Baker was one of the first Americans to enter Paris when it was liberated. He recalled how the citizens of the city welcomed the Americans with hugs, kisses, and offers of food and drink. To spend the night, Baker’s team dug a foxhole in the park across from Notre Dame cathedral. He could hear firing in the distance and was always wary of snipers, but fortunately never encountered any enemy forces. Baker never used his mortar in Paris, instead carrying an M1 Garand rifle that he had picked up along the way. He noted that it was a nice change from his .45 pistol, which he jokingly claimed might be more useful for throwing at the enemy than for firing!
Baker’s unit stayed only one night in Paris before moving on, and advanced through many small towns before arriving in the Ardennes. The unit participated in the Battle of the Hurtgen Forest, which he described simply as “tough”. The snow made it difficult to dig foxholes, and he was especially afraid of “tree bursts” – the Germans would fuse artillery to detonate upon hitting the treetops, showering a rain of shrapnel across large swaths of forest. His unit suffered many casualties before it was redeployed to an inactive front for some respite.
A few days after, Baker arrived at the town of Echternach, Luxembourg, as the Germans began to shell the town. He felt lucky that his division was in the town, as everyone was able to rush into houses and take shelter in the basements. Other divisions were stationed in fields and were not so lucky.
Baker recalled that he received a package from his brother’s wife: a small Christmas tree, which he had placed in the house he was staying in. After everyone had taken shelter in the basement when the shelling began, one of his comrades suddenly ran back upstairs before returning a moment later with the Christmas tree. “He was nuts,” Baker stated, though according to the fellow soldier, it would not have truly been Christmas without that tree.
Baker happened to be facing the southernmost German thrust of their Battle of the Bulge offensive. The Germans subsequently ceased shelling and surrounded Echternach. They fired into the town, but were unable to enter in the face of American resistance. Baker’s unit captured three or four German prisoners, who they treated “very nicely”. The logic, he said, was that if he happened to be captured, hopefully the Germans would treat him with respect in kind. After a week of enduring the siege, as Baker’s unit was beginning to run low on ammunition, it was finally relieved by the 101st Airborne Division.
After the battle, the 4th Division continued to advance east. Baker could tell that the war was ending, as his unit increasingly faced less resistance. He did not recall where he was when Germany surrendered. Baker received two Bronze Stars and two Purple Hearts for his service during the war. His brother also served, based in England as a ground support member for the USAAF.
Baker spoke a great deal about his day-to-day life and regular responsibilities in the army. When asked about the weapons he used, he noted that they were “very good.” His mortar consisted of three parts – the baseplate, the tube, and the bipod – and was crewed by three men supported by two ammunition carriers. Baker’s mortar was usually positioned about a mile behind the frontline. As one of the gunners, he would receive coordinates to fire on from a radioman on the frontline. Baker would then aim the mortar to hit those coordinates and fire one shell. The radioman would radio back the results, giving him corrections if need be. Once a shell landed on target, he would start firing continuously.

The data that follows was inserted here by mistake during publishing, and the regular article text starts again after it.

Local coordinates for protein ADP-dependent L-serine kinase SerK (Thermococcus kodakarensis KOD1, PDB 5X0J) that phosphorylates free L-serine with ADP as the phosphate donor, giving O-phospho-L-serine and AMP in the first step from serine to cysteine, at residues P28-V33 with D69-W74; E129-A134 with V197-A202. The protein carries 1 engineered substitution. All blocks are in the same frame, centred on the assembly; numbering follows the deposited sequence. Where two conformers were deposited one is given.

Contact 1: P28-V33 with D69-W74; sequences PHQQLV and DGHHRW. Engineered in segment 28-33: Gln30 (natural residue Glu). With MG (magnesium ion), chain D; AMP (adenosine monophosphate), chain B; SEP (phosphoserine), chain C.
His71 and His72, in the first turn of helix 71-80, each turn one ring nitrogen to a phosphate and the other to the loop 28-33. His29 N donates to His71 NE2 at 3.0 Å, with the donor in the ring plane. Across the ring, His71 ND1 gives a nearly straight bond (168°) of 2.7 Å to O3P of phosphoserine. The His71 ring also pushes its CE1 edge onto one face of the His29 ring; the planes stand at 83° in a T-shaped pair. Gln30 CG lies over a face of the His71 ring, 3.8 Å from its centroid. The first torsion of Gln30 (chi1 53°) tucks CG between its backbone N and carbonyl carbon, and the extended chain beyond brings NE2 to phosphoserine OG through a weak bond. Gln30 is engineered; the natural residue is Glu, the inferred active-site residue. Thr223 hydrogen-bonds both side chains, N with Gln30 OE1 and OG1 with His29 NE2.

Baker also had a high opinion of the German arms he faced. He especially remembered the Nebelwerfer, a rocket launcher firing what he referred to as “Screaming Mimis” due to their distinctive sound. The nature of this noise, though ominous, allowed him to know if the rockets would land near his position or away from it.
In the field, Baker ate C rations and K-rations, although he was treated with hot meals while in England. He was supplied with a heavy overcoat to deal with the winter weather; and, an extra pair of socks came in handy as his feet would often get wet.
Baker said that he did not receive any unusual assignments while in the service. Army life had been much of what he had expected it to be. Baker never had direct contact with German forces, save for snipers, nor did he ever interact much with German prisoners (save for Echternach) or civilians. Morale among the men was generally high.
Following the cessation of hostilities in Europe, Baker was sent home for a thirty-day leave. Subsequently, he would have been retrained ahead of an invasion of Japan, but fortunately Japan surrendered during his leave period. At this time, through the army’s “point system”, Baker was three points short of a discharge. However, after speaking with the medical department, he was able to receive a Purple Heart (worth five points) for a minor injury he had suffered during an artillery attack, thus giving him enough points to be discharged.
Baker decided not to continue in the army as a career. He married and used loans provided by his GI benefits to buy a house for his family. Baker became a member of the VFW after retiring, as well as he attended reunions with his former soldiers, most notably a large gathering in France for the 50th anniversary of the D-Day landings. It was a “very gratifying experience”, he remarked, to see so many people together for the ceremony.
Baker often visited schools to tell his war stories. He hoped that younger generations would “get along with everyone and the other countries” to prevent future conflicts. Baker recommended that youth enter the service for three years after high school to see what it was like. He said that he himself would serve again if he could go back and do it all over.